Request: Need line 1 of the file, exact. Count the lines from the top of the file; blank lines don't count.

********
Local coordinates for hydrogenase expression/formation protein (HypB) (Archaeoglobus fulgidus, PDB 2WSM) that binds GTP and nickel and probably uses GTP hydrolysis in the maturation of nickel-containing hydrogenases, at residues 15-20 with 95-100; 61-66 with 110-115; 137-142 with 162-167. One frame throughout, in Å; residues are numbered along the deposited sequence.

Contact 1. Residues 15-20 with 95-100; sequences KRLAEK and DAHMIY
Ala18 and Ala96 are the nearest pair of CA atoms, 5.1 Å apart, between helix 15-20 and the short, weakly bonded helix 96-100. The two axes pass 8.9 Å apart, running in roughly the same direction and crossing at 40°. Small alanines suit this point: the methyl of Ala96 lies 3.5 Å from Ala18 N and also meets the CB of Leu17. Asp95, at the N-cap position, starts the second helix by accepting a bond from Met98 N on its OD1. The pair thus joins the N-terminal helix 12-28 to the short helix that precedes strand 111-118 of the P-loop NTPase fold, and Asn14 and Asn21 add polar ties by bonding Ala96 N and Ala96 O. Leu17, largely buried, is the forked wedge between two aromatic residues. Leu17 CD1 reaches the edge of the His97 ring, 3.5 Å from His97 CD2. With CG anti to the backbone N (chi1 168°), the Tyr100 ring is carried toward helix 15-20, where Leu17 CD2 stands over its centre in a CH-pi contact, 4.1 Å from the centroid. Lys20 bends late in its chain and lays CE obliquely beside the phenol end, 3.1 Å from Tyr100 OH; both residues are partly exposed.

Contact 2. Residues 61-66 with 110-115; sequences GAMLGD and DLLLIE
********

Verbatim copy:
Local coordinates for hydrogenase expression/formation protein (HypB) (Archaeoglobus fulgidus, PDB 2WSM) that binds GTP and nickel and probably uses GTP hydrolysis in the maturation of nickel-containing hydrogenases, at residues 15-20 with 95-100; 61-66 with 110-115; 137-142 with 162-167. One frame throughout, in Å; residues are numbered along the deposited sequence.